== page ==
Cherwell

Sci-fi review: Arrival

Attempting to talk about this film without speaking entirely in superlatives is pretty tricky. Suffice it to say that Arrival is, right now, the best film of the year—and given that the year is nearly over, that’s high praise indeed.

The story follows Amy Adams as Louise Banks, a doctor of linguistics who is drafted by the army to help humans communicate with alien crafts which have arrived on Earth. Like the best of science-fiction, this premise functions as a backdrop for an intensely emotional and human story, a prism through which to examine the human condition.

This is the rare film which feels like everything has sprung from a singular vision. The score, the sound design, the production design and the cinematography come together seamlessly to communicate the story. The visionary in question is Denis Villeneuve, whose previous films include Prisoners and Sicario . If you’ve seen either of those films, you’ll know how brilliantly Villeneuve crafts tension, and Arrival is no exception.

The alien ships are worth singling out—Villeneuve holds off  from showing them until it really matters, and the ethereal, otherworldly first look is breathtaking and achingly beautiful.

Adams and Jeremy Renner do some careerbest work anchoring this film, giving subtle and understated performances that fit with the films muted, earnest aesthetic. Adams, in particular, surely has her Oscar nomination in the bag, giving a performance that’s both stoic and vulnerable in equal measure.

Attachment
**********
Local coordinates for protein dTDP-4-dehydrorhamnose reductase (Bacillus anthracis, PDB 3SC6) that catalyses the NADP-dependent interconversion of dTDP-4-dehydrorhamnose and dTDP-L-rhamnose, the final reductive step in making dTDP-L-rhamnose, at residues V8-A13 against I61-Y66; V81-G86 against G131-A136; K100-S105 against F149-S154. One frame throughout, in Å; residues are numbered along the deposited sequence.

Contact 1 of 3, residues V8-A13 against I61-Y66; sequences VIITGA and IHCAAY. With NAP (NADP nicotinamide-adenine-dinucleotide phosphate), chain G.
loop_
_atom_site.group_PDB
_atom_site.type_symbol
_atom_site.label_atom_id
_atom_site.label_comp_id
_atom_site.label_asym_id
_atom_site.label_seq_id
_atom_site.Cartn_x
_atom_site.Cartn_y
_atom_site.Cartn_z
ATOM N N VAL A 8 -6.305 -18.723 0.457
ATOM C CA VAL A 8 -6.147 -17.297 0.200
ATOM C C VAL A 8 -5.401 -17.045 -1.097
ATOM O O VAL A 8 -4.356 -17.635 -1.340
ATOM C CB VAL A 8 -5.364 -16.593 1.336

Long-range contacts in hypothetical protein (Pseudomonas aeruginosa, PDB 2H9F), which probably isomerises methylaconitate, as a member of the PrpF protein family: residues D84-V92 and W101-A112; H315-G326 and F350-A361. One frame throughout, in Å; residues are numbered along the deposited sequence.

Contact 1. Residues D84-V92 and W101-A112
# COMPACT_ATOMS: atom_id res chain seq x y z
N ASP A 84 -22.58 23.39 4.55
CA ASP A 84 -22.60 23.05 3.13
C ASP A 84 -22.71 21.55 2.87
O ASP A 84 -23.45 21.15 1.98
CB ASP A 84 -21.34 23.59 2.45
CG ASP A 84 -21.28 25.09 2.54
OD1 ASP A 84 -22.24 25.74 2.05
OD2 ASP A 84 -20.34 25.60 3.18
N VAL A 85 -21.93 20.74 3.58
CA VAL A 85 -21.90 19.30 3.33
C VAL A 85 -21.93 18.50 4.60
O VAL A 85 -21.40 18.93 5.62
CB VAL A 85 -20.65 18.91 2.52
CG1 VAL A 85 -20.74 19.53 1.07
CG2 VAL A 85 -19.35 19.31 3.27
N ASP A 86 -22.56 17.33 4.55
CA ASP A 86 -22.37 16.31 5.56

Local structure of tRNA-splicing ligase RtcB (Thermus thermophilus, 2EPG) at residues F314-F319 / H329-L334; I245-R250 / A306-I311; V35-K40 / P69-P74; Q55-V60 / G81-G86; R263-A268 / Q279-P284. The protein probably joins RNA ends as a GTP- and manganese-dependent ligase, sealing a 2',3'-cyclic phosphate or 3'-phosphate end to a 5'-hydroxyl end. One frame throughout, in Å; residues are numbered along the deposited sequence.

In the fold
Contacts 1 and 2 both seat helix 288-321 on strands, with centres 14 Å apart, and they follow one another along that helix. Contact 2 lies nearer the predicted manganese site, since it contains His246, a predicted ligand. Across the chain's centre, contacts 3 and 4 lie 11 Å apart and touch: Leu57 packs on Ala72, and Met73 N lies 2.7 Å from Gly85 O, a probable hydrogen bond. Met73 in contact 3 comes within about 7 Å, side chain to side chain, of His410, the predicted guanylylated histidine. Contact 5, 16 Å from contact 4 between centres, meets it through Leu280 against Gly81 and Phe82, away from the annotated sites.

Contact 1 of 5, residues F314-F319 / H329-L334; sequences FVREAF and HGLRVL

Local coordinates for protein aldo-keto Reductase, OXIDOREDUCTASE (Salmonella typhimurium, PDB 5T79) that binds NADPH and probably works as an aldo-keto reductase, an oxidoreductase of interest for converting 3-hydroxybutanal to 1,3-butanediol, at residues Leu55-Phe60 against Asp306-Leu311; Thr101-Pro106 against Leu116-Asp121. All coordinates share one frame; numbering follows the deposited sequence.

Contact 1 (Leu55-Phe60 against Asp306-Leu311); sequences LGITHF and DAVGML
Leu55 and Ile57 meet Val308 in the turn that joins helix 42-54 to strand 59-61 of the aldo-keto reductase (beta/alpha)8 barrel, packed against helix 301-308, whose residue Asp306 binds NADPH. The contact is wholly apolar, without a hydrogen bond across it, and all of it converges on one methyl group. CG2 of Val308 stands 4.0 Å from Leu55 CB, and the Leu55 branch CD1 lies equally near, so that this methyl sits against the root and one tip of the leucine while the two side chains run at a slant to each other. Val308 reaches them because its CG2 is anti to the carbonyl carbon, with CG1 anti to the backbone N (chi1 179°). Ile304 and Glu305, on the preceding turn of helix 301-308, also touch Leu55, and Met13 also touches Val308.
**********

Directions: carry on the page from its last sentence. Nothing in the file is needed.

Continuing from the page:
The film’s screenplay displays a similarly beguiling mode of “doublethink”, balancing the compelling, small-scale human drama with the global ramifi cations of the story. Much of the plot hinges on incredibly complicated neurolinguistic ideas, and the screenplay anchors these in intellectually and emotionally engaging ways.

One of the key ways it does this is with strong characterisation, demonstrated right from the emotionally devastating opening. The narration in this first scene jars slightly, but it makes total sense once the film is underway as it brings the viewer neatly into the melancholy realism the film occupies.

The final act is worth touching on. The film has a lot to say about the nature of language and communication, dealing with some quite complex ideas in extremely accessible ways.

That said, the film takes a giant narrative leap toward the end, aiming for some truly cosmic ideas. For my money, it just about stuck the landing. Though for others, I can see it being met with some eyebrow raises. But the unpredictability of the narrative was a rare treat in an increasingly formulaic cinematic landscape, and I can guarantee you’ll be talking about the film for days afterwards.

I saw the film just days after the results of the US election were announced. It was a week where it felt like no one was doing anything but screaming at each other. Arrival was the perfect antidote—a reminder that our shared humanity unites us far more than any differences of opinion divide us. A film that highlights the importance of communication and cooperation is exactly what the world needs.